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How to Load Disqus Comments Asynchronously (Bonus: And Why!)

What is Disqus?

Disqus is a drop-in commenting system that I’m using on Rap Genius. It solves these problems:

  1. Before Disqus, if you wanted comments on your website, you had to build the technology yourself (i.e., reinvent the wheel)

  2. Before Disqus, your comments were split across several identities — you might comment with your Google account on Blogger blogs, maybe you have a Wordpress account you use on Wordpress blogs, and when you come across a blog that’s neither Wordpress nor Blogger, maybe you leave an anonymous comment.

With Disqus, you have one account (your Disqus account) you can use at any site, which ties all your comments together and lowers the barrier to entry for commenting on new sites.

Disqus also has a few downsides:

  1. You have less control over the user's experience:
    1. You have to use a one-size fits all commenting form
    2. You have to use Disqus' copy -- e.g., "Add a comment", "2 comments and 3 reactions" (what's a reaction?). You can hack around this with clever Javascript, but it's still annoying
  2. You have to showcase the Disqus brand (thereby diluting your own brand)
  3. Disqus' officially supported method for loading its commenting form onto your site is very slow. Alleviating this slowness is the subject of this post.

The Problem

The web wasn’t designed with “mashups” in mind, and so importing content or functionality from another site into your page is always somewhat hacky. At a high level, here’s how Disqus works:

  1. Disqus gives you the URL of a remote Javascript file to include on your page
  2. This Javascript rewrites part of your page to create the Disqus commenting form -- by default it hooks into the <div> with the id disqus_thread
    • An inherent problem of the way the web is designed is that this Javascript can do anything it wants -- for example it could steal your users' cookie (the equivalent of stealing the password of the current site).

      To use Disqus you have to be super-confident both that they're not malicious and that they'll take the necessary precautions to prevent someone who is malicious from getting control of the Javascript they serve.

  3. To submit a comment, the commenting form POSTs to the Disqus server using an iframe in order to overcome the same origin policy. (Don't sweat this part too much -- it's not related to the post and I don't totally understand it myself)

The Javascript Disqus gives you to include looks something like this:

<script type="text/javascript" src="http://disqus.com/forums/rapexegesis/embed.js"></script>

Unfortunately, including this Javascript file directly on your page (as Disqus suggests) is bad for performance. This is because browsers download and execute included Javascript files synchronously, meaning that everything else has to wait while the file downloads and runs.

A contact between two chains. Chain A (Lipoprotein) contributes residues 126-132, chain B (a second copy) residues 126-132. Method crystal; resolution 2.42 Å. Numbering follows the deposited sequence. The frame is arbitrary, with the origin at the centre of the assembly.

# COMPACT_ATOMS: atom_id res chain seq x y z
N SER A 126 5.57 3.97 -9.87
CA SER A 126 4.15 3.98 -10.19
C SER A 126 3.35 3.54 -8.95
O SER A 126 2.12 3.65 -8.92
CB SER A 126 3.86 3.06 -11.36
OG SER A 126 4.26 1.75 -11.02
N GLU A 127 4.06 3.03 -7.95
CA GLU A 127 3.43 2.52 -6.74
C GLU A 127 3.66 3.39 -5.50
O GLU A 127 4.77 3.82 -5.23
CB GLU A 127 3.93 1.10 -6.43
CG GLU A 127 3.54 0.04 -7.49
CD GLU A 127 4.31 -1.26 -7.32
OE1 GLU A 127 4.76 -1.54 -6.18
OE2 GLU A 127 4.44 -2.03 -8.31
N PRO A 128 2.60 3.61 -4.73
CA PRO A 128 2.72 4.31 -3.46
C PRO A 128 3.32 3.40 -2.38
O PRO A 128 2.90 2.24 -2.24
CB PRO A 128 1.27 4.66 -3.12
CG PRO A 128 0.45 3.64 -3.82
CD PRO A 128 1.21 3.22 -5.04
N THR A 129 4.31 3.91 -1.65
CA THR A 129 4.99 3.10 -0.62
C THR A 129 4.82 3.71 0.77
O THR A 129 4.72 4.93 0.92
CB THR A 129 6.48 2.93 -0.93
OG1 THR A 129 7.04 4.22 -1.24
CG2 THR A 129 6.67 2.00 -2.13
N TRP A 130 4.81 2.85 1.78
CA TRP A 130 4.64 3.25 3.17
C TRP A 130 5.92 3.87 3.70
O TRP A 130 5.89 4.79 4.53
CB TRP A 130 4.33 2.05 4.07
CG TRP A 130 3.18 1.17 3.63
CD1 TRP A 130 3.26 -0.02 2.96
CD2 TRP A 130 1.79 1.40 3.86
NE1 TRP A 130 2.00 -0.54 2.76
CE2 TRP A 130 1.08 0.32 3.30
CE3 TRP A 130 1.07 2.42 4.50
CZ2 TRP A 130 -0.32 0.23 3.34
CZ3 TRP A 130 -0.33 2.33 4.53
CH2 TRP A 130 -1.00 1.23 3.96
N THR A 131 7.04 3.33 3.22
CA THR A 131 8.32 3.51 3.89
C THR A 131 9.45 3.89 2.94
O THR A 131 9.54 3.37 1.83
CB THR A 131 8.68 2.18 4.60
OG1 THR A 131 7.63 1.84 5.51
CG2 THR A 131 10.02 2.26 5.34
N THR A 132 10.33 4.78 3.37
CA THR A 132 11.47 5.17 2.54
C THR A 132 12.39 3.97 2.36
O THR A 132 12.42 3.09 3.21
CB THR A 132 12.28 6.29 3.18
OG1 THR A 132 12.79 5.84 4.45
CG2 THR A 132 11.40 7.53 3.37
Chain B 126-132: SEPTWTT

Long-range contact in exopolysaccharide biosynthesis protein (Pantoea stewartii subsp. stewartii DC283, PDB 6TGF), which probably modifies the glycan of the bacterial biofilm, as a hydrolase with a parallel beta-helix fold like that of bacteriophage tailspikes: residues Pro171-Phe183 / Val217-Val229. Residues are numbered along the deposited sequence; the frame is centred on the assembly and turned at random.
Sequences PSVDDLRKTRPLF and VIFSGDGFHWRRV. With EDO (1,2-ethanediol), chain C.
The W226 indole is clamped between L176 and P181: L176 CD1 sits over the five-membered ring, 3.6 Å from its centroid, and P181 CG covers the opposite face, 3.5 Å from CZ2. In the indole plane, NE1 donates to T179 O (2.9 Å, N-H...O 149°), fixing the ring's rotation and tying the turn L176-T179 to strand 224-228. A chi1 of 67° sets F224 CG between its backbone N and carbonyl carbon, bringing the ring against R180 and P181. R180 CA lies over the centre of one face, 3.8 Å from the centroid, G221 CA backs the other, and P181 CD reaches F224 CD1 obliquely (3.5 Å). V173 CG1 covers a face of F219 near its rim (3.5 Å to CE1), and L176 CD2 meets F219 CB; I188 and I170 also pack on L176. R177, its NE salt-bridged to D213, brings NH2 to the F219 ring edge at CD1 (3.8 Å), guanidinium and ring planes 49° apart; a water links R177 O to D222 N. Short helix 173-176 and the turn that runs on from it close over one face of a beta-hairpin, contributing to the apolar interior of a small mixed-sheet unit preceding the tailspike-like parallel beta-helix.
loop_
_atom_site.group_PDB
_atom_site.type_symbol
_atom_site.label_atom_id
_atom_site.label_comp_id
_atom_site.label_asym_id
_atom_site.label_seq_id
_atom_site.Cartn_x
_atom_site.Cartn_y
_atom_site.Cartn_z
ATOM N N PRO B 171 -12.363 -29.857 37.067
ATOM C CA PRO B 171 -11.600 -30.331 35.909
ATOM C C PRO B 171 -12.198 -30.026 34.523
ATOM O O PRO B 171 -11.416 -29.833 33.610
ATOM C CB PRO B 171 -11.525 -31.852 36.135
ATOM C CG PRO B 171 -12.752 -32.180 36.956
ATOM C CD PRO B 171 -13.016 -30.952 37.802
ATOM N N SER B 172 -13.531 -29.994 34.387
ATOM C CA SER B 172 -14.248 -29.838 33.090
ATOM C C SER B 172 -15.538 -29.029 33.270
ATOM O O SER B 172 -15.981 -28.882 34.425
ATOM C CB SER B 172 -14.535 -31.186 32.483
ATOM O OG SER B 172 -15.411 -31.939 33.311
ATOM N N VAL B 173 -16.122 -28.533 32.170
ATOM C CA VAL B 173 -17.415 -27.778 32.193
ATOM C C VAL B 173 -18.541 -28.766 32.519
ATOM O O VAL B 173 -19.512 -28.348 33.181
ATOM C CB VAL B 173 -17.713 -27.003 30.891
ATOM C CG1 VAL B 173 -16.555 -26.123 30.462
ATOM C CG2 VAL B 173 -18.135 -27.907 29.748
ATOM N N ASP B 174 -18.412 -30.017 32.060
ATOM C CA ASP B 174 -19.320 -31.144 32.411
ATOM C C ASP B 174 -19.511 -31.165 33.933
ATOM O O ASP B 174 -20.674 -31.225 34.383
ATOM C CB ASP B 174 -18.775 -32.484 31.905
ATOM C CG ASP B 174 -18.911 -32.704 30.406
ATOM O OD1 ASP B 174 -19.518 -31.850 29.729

Because of this, it would be disastrous to include this Javascript file at the top of your page — doing so would mean that everything on the page (text, images, etc) would have to wait for the commenting form to load, which is bad because users can enjoy the page before the commenting form appears, and since it’s at the bottom, users aren’t likely to notice if it takes an extra 2-3 seconds to load.

Loading the comment form synchronously is a problem even if you include the Javascript at the bottom of your page because it will still delay any other Javascript that needs to run. For example, on Rap Genius, the Javascript that turns on the explanation tooltips couldn’t run until the Disqus comment form loaded — clearly not ideal

The Solution

A False Start

Ideally the Disqus comment form would load and execute asynchronously — i.e., without making everything after it wait.

jQuery abstracts away the details of loading remote scripts asynchronously with its $.getScript() method, so ideally we should be able to just replace the inline script tag with this jQuery code:

$(document).ready(function(){
  $.getScript("http://disqus.com/forums/rapexegesis/embed.js");
})

Unfortunately, this produces a blank white screen. What gives?

What’s Causing the Blank Screen?

Let’s have a look at the source of the script we’re loading (http://disqus.com/forums/rapexegesis/embed.js). This section in particular is interesting:

The Disqus Javascript is using document.write() to print the CSS necessary to style the Disqus comment box onto the page.

This is bad because document.write() can only be called before the DOM has loaded — after the DOM has loaded document.write() makes no sense because there’s no way to determine where the writing should take place. Because of this, the browser freaks out, and overwrites the entire document — in this case with a single style tag. This is what causes the blank screen.

Since the whole idea of our plan was to not block the loading of the DOM in order to load the Disqus comment form, Disqus' use of document.write() is a problem.

Why does Disqus use document.write() in the first place? Backwards compatibility — precisely because it’s so primitive, document.write() enjoys wide cross-browser support.

The Real Solution

Thankfully, Disqus leaves us an out — if we set the window.disqus_no_style variable to false, the Disqus script won’t use document.write() to load the styles, and our page won’t get overwritten:

window.disqus_no_style = true;
$.getScript("http://disqus.com/forums/rapexegesis/embed.js")

However, we need some way of loading these styles in order that the Disqus form not look terrible. I copied them into a separate stylesheet and included it.

Posted October 16th, 2009